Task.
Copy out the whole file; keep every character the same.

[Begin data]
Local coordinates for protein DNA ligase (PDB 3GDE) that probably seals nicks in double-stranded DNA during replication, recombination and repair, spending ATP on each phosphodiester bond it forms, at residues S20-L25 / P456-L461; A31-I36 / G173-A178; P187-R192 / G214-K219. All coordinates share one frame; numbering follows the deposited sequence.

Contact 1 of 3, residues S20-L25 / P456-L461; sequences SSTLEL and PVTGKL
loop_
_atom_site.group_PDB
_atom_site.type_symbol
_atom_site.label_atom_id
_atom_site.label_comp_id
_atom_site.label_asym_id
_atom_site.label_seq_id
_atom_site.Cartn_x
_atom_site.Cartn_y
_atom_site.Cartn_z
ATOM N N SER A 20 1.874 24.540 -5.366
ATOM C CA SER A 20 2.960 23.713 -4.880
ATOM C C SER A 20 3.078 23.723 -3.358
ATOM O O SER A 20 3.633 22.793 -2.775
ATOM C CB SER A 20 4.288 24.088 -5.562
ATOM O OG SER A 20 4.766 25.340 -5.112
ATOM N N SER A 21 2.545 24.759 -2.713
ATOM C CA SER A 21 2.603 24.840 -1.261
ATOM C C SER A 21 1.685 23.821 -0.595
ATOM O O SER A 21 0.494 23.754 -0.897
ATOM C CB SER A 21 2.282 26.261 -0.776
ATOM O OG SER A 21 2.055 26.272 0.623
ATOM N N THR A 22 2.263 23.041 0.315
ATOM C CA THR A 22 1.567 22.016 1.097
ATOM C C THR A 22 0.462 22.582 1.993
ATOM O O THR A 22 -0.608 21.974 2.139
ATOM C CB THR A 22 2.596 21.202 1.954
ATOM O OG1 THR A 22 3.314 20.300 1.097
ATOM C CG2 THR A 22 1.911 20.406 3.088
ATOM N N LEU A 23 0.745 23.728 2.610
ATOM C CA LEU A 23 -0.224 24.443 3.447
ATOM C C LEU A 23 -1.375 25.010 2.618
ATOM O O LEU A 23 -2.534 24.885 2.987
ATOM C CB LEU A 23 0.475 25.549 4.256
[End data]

Local coordinates for protein DNA ligase (PDB 3GDE) that probably seals nicks in double-stranded DNA during replication, recombination and repair, spending ATP on each phosphodiester bond it forms, at residues S20-L25 / P456-L461; A31-I36 / G173-A178; P187-R192 / G214-K219. All coordinates share one frame; numbering follows the deposited sequence.

Contact 1 of 3, residues S20-L25 / P456-L461; sequences SSTLEL and PVTGKL
loop_
_atom_site.group_PDB
_atom_site.type_symbol
_atom_site.label_atom_id
_atom_site.label_comp_id
_atom_site.label_asym_id
_atom_site.label_seq_id
_atom_site.Cartn_x
_atom_site.Cartn_y
_atom_site.Cartn_z
ATOM N N SER A 20 1.874 24.540 -5.366
ATOM C CA SER A 20 2.960 23.713 -4.880
ATOM C C SER A 20 3.078 23.723 -3.358
ATOM O O SER A 20 3.633 22.793 -2.775
ATOM C CB SER A 20 4.288 24.088 -5.562
ATOM O OG SER A 20 4.766 25.340 -5.112
ATOM N N SER A 21 2.545 24.759 -2.713
ATOM C CA SER A 21 2.603 24.840 -1.261
ATOM C C SER A 21 1.685 23.821 -0.595
ATOM O O SER A 21 0.494 23.754 -0.897
ATOM C CB SER A 21 2.282 26.261 -0.776
ATOM O OG SER A 21 2.055 26.272 0.623
ATOM N N THR A 22 2.263 23.041 0.315
ATOM C CA THR A 22 1.567 22.016 1.097
ATOM C C THR A 22 0.462 22.582 1.993
ATOM O O THR A 22 -0.608 21.974 2.139
ATOM C CB THR A 22 2.596 21.202 1.954
ATOM O OG1 THR A 22 3.314 20.300 1.097
ATOM C CG2 THR A 22 1.911 20.406 3.088
ATOM N N LEU A 23 0.745 23.728 2.610
ATOM C CA LEU A 23 -0.224 24.443 3.447
ATOM C C LEU A 23 -1.375 25.010 2.618
ATOM O O LEU A 23 -2.534 24.885 2.987
ATOM C CB LEU A 23 0.475 25.549 4.256